The LTC3835 controller also has the nice feature of being able to synchronise multiple supply circuits to the same clock, and to select the switching to occur at different phases of that clock. This means we can ensure that we do not have more than one PSU circuit switching at the same time. The peak noise from the different supplies will therefore not be added together, but rather distributed in time.

Converters all require adequate input and output capacitance to prevent voltage ripple appearing on the supplies and to prevent current transients causing spikes on the input supply.

The output capacitor of a switched mode converter has an important function to perform in reducing output ripple.

Using the buck converter example above, we can see that the current passing through the inductor is a triangle wave with a DC offset.

In an ideal power supply, the output current Iout is a constant DC level. Given the current function in the inductor, this creates the requirement that only the ILDC DC component of inductor current be passed to the output. That is, the capacitor must filter the entire AC component, returning this component via Ground back to the supply circuit input capacitance and FET switches.

For the entire AC component to be filtered by the output capacitor this must mean that the impedance of the capacitor is zero for all frequencies contained in the triangle wave of the inductor. In practice, the output capacitor will always have an impedance that is greater than zero due to the series resistance and there will also be a small inductance inherent in the packaging and an additional inductance created by the PCB layout. This means we much choose our capacitors and layout carefully to minimise these effects.

Switched mode converters will inject noise onto the input supply as well as the output supply. The input current will be almost identical to the Inductor current, so like the output capacitor, the input capacitor must also provide a low impedance for the ripple current. Again capacitor choice and layout is important.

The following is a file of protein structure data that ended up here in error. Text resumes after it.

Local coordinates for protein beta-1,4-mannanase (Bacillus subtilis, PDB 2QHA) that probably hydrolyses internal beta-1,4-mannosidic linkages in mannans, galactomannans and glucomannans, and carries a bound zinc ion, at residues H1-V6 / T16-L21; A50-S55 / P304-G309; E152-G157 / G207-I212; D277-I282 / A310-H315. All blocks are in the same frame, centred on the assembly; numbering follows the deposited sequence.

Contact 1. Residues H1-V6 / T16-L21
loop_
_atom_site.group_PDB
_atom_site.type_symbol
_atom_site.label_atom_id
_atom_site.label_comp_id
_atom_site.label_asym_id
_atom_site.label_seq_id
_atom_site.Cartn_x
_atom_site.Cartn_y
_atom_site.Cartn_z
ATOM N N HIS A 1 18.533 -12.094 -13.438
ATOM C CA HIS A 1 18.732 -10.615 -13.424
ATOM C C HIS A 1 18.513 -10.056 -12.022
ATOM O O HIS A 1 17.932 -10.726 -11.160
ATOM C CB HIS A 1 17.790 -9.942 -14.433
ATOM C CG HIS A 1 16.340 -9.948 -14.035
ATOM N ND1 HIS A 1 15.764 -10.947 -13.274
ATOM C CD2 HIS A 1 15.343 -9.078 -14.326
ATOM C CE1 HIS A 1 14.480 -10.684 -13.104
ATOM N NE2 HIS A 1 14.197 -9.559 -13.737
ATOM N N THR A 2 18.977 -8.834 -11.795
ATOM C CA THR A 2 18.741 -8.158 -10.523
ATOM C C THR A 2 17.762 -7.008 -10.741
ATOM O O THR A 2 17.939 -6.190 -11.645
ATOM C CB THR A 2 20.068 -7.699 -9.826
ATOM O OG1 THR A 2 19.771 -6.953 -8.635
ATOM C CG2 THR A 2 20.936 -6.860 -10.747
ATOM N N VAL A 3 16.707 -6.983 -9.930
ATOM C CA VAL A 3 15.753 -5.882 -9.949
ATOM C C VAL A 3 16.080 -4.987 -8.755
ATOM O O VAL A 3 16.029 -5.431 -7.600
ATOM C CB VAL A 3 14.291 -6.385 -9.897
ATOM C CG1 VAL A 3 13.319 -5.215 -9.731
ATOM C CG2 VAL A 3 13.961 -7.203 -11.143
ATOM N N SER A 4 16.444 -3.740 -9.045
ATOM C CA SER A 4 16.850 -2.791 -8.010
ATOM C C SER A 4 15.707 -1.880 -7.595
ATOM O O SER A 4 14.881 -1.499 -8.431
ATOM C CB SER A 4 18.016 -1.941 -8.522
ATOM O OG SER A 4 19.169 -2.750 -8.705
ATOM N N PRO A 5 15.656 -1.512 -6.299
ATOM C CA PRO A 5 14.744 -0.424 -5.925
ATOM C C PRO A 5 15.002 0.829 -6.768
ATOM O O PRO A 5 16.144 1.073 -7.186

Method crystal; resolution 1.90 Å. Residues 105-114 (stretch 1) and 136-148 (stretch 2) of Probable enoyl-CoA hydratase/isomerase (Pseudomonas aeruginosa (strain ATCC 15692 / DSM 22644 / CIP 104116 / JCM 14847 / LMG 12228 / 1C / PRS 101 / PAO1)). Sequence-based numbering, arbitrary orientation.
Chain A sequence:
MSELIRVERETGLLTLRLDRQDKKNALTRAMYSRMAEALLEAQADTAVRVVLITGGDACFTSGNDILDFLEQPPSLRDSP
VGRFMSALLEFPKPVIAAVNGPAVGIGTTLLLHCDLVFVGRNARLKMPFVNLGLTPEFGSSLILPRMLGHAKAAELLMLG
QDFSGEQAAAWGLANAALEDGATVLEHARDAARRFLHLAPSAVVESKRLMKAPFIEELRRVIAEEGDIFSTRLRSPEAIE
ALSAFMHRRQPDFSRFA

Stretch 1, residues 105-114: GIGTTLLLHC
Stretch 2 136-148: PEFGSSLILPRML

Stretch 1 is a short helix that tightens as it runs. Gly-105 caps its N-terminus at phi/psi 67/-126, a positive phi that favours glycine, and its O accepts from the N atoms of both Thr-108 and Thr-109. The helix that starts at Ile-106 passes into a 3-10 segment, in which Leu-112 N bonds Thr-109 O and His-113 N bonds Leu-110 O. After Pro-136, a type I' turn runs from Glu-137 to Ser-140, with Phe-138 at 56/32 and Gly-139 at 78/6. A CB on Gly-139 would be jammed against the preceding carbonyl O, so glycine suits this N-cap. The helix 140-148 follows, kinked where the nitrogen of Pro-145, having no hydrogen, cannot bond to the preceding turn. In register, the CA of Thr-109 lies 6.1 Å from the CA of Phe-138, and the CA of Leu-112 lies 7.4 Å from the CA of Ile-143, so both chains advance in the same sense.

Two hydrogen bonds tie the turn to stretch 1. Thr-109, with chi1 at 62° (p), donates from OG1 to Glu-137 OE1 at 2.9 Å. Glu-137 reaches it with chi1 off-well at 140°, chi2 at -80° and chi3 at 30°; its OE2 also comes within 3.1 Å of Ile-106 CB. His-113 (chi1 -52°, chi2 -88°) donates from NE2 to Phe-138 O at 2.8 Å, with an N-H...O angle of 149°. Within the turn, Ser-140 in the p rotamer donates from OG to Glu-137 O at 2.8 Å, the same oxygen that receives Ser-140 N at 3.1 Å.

The FETs must also be selected carefully because they must handle large currents and ideally, create no loss in the circuit. In practice there will be two main forms of loss in the FET of a switching converter.

The first form of loss is conduction loss due to the ON resistance of the FET. The lower the on resistance, the lower this loss. The second form of loss is due to switching currents as the FET moves back and forth between fully on and fully off. This second form of loss is typically smaller than the first, to the ON resistance of the FET is key.

The final choice of FETs is extremely complex as many parameters come into play – not all of which are available from their data sheets. Some choices must be made here about whether to favour low noise, or absolute efficiency of the Power Supply. In our case noise is normally the largest concern, as the efficiency losses that we are considering are normally only a few % difference overall – i.e. maybe 95% rather than 97%.

The templates that we have developed take all of these things into account and helps to select the values to the compensation circuit too.

PCB layout

Having the perfect selection of components does not guarantee that you will end up with a circuit that performs well, both in terms of response to the needs of the load, and the noise that gets generated and passed onto the rest of your design. The PCB layout is also critical.

Low noise power supply test board

We designed and manufactured a Power Supply test board, that allowed us to fit different FET types and to use different PCB layouts.

Using this board we tested and measured the relative performances allowing us to confirm that our theoretical understandings could be related to a real circuit.

This confirmed to us that the critical parameters meant that it is an advantage to use different FET types for the top and bottom FETs.

It also confirmed that using a particular placement strategy for the components and using poured copper to connect them on one layer – using a single connection point to the main power and GND planes of the main PCB, were very important.

Since making the spreadsheet tool, we have successfully designed tens of Switch Mode Power Supplies, and with extensive testing and measurement have been extremely pleased with the results.

If you have a need to design a Switch Mode Power supply then let us know, or more likely you would like to contact us about a complete custom board design, and you can rest assured that we can easily make an effective and low noise Power supply circuit to use in that design.